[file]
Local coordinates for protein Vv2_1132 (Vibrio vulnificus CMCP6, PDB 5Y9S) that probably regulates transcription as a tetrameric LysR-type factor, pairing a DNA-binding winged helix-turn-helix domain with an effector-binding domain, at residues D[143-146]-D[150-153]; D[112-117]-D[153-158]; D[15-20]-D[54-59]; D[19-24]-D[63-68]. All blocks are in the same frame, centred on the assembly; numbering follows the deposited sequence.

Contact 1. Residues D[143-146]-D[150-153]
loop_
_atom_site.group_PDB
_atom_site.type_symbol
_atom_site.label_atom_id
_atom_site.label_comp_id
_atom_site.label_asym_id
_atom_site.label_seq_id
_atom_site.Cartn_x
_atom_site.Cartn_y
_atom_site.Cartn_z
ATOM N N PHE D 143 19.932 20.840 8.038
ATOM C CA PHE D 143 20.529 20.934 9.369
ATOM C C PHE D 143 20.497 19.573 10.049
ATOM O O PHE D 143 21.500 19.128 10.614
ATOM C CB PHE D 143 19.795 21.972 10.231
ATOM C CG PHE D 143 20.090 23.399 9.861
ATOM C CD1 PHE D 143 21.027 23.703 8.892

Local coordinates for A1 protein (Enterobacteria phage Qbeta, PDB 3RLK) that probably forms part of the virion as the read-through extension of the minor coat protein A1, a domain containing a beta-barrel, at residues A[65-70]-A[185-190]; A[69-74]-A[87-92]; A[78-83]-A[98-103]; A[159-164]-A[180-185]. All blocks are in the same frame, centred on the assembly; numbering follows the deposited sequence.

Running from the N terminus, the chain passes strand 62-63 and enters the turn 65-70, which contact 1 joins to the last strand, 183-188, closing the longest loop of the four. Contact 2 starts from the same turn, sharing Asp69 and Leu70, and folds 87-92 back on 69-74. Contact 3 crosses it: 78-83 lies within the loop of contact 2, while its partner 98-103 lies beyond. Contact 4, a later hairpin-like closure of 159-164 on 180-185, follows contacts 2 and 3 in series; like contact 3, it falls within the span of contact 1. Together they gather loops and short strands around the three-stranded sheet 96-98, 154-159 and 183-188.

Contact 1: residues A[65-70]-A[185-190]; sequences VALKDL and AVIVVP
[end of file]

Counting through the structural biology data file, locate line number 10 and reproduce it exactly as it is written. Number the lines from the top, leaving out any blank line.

_atom_site.Cartn_x